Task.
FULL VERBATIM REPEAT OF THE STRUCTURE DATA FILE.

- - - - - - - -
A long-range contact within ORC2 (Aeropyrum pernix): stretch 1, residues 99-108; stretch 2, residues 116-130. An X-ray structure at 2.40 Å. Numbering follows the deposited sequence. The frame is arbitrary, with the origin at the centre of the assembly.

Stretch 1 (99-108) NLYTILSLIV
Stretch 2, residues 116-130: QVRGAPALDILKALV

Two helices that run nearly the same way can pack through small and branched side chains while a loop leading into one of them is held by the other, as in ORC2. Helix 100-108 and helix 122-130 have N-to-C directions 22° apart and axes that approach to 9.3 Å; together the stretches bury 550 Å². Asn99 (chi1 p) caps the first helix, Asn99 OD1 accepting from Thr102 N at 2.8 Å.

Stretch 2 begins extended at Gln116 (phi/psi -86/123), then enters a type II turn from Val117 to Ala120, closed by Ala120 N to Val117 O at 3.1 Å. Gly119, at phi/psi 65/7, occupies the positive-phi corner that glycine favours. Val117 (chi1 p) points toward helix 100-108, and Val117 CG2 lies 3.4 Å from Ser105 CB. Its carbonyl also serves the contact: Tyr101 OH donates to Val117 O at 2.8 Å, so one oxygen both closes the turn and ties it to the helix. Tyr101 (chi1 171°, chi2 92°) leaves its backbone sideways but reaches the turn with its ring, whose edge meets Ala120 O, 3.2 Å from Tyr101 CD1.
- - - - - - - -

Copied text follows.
A long-range contact within ORC2 (Aeropyrum pernix): stretch 1, residues 99-108; stretch 2, residues 116-130. An X-ray structure at 2.40 Å. Numbering follows the deposited sequence. The frame is arbitrary, with the origin at the centre of the assembly.

Stretch 1 (99-108) NLYTILSLIV
Stretch 2, residues 116-130: QVRGAPALDILKALV

Two helices that run nearly the same way can pack through small and branched side chains while a loop leading into one of them is held by the other, as in ORC2. Helix 100-108 and helix 122-130 have N-to-C directions 22° apart and axes that approach to 9.3 Å; together the stretches bury 550 Å². Asn99 (chi1 p) caps the first helix, Asn99 OD1 accepting from Thr102 N at 2.8 Å.

Stretch 2 begins extended at Gln116 (phi/psi -86/123), then enters a type II turn from Val117 to Ala120, closed by Ala120 N to Val117 O at 3.1 Å. Gly119, at phi/psi 65/7, occupies the positive-phi corner that glycine favours. Val117 (chi1 p) points toward helix 100-108, and Val117 CG2 lies 3.4 Å from Ser105 CB. Its carbonyl also serves the contact: Tyr101 OH donates to Val117 O at 2.8 Å, so one oxygen both closes the turn and ties it to the helix. Tyr101 (chi1 171°, chi2 92°) leaves its backbone sideways but reaches the turn with its ring, whose edge meets Ala120 O, 3.2 Å from Tyr101 CD1.